What to look for in a poem

Annotated poem with a checklist of what to consider when looking at a poem: meaning, imagery, structure, tone, languageIt's always worth thinking about meaning, imagery, tone, structure and language when looking at a poem

Once you have thought about your own personal response and other people's possible responses, think in more detail about how the poem is achieving its effect. There may not be a clear, right answer, and there isn’t a comprehensive list of things you must comment on. However, there are some general approaches that can help you think about the power of a poem.

Themes, ideas and attitudes

There are popular themes in poetry such as love, conflict, time, place, nature, family, and childhood, but a poem can have any theme. Poets want to express something to the reader. This is often something they feel very strongly about so thinking about the message behind the poem is a good starting point.

Questions to consider:

  • is it clear what the poem is about and is there a clear theme?
  • could the poem be about different things and why might you think this?
  • are there key lines or phrases that stand out to you as saying something strongly?
  • are the themes/ideas clear throughout, or do they emerge or change during the poem?
  • are there any particular clues in the title or at the start and end of the poem?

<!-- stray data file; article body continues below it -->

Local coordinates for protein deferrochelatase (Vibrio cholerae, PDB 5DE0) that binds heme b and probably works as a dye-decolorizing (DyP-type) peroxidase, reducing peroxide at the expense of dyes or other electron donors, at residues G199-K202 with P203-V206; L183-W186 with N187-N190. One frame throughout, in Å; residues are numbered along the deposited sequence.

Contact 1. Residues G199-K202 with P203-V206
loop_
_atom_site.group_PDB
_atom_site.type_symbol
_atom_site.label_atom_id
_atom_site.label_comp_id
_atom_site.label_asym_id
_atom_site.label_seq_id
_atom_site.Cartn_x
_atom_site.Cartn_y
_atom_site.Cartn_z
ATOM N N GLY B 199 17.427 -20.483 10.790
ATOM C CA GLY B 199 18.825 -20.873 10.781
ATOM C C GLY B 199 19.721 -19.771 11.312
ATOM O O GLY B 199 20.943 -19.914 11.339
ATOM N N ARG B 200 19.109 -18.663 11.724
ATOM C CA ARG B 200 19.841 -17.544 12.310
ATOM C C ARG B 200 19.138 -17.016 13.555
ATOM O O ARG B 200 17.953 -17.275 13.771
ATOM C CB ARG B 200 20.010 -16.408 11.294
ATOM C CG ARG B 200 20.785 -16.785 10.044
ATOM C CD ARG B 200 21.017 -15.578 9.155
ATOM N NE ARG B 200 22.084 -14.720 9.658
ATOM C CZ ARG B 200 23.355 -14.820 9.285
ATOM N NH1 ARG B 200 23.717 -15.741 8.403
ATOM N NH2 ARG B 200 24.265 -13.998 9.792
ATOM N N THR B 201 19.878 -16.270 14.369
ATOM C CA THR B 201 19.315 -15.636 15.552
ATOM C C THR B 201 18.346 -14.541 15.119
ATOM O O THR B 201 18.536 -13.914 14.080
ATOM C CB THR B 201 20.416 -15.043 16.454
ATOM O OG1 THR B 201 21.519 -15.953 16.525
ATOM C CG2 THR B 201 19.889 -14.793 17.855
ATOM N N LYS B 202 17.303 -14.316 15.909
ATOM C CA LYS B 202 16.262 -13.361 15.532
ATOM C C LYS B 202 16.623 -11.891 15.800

Example question

Read the title and opening four lines of To Autumn by John Keats. What themes , ideas or attitudes are emerging?

To Autumn

by John Keats
Seasons of mist and mellow fruitfulness,
Close bosom-friend of the maturing sun:
Conspiring with him how to load and bless
With fruit the vines that round the thatch-eaves run;

Sample response

The title tells the reader that this poem is centred on the season of Autumn. The opening stanza focuses on and establishes aspects of nature during this season, with references to mists, the sun, vines and the eaves of a thatched cottage. This gives the impression that the speaker very much admires this beautiful, rural, autumnal scene.


This response demonstrates the reader's understanding of the poem being about nature and autumn and that they form the central themes for the poem. It also shows an understanding of the speaker’s attitude, which is admiration of the season.

Explore the study guide for 'Neutral Tones'.

Explore the study guide for 'To Autumn'.